It's a top-heavy valuation, but I think that goes well with the spirit and execution of snake drafts – picks at the top matter much more than the individual picks in the final rounds.

Now, by running a multiple regression on the current dollar value and the preseason dollar value, I find the values a1, a2 and b that best fit the following equation:

Pick Value = (Preseason Value)*a1 + (Current Value)*a2 + b

The regression spits out the following values: a1 = 0.61, a2 = 0.33, b = 3.6, with a strong r-squared of 0.66.

In English, I can say with a pretty good degree of certainty that us experts in this mock draft valued preseason value just under two times more (1.84, to be precise) than current season value, with the intercept of 3.6 indicating that we are generally optimistic on the 276 players we drafted – if a player has both a current value of $0 and a present value of $0, we're "paying" $3.6. Maybe we're dumb. Maybe as experts we have a good grip of the intangible parts of value. That's up to you. I prefer the latter.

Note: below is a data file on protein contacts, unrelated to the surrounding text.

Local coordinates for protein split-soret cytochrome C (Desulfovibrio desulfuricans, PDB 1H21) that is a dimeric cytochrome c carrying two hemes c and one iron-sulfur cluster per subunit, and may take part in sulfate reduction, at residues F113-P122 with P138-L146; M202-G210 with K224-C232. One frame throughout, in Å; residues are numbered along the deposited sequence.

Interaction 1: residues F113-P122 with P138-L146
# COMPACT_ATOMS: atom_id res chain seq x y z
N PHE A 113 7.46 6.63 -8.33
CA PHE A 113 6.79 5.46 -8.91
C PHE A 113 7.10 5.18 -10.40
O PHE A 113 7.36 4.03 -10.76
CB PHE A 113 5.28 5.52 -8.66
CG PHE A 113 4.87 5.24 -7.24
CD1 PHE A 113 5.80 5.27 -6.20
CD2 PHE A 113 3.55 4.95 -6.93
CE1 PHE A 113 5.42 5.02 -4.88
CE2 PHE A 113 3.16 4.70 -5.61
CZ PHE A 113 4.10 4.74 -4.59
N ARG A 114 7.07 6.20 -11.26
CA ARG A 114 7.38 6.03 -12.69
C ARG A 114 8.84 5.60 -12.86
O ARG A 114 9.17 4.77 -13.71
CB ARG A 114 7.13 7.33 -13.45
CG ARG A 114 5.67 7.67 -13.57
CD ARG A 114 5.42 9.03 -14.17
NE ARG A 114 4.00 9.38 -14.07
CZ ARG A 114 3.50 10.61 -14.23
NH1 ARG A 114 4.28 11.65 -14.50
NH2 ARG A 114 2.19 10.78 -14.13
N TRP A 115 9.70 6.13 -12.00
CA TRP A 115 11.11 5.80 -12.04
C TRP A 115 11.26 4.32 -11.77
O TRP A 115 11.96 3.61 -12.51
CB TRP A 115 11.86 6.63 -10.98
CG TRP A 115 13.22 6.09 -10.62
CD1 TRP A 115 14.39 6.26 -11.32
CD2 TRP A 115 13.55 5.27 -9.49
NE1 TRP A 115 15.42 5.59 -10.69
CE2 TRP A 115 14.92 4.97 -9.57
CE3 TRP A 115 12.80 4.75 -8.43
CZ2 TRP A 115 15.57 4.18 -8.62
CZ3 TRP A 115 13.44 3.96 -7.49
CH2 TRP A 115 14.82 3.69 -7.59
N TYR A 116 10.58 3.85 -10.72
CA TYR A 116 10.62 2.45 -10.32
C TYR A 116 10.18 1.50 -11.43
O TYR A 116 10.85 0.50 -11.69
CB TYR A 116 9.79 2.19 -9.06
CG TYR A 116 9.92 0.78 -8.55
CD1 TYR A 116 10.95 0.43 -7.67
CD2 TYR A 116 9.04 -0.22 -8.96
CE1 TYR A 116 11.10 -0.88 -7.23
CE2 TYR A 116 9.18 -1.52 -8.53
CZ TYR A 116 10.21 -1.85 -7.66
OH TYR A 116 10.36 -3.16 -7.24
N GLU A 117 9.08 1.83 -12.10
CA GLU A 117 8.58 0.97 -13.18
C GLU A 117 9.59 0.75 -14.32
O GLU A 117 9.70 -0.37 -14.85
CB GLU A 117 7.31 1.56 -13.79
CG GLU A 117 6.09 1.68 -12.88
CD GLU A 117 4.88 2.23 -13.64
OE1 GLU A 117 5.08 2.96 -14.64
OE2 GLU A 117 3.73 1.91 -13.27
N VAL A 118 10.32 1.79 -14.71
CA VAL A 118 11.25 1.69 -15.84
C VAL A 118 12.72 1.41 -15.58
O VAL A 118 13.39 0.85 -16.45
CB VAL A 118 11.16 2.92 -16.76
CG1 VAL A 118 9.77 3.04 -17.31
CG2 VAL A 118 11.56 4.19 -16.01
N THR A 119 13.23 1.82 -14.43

At least in my ideal world, we'll do another draft in a month or so and see what kind of progression we get as the season goes on. When do we reach the point where we value in-season performance and preseason projections equally? I would imagine it comes somewhere around the All-Star break, but with the (proper) drilling of the importance of sample size into our skulls, it may be even later.

Which different groups of players pop up?

Observe, one way of visualizing what happened in this draft:

Each player is plotted according to preseason value (horizontal) versus current value (vertical), with the size of each point corresponding to the pick value he was drafted at. The black line represents all points where preseason value is equal to current value, and much of the points (speaking to our projections) cluster around this line. Those picks aren't terribly interesting – they're the ones that have hardly changed in value as the season has gone on.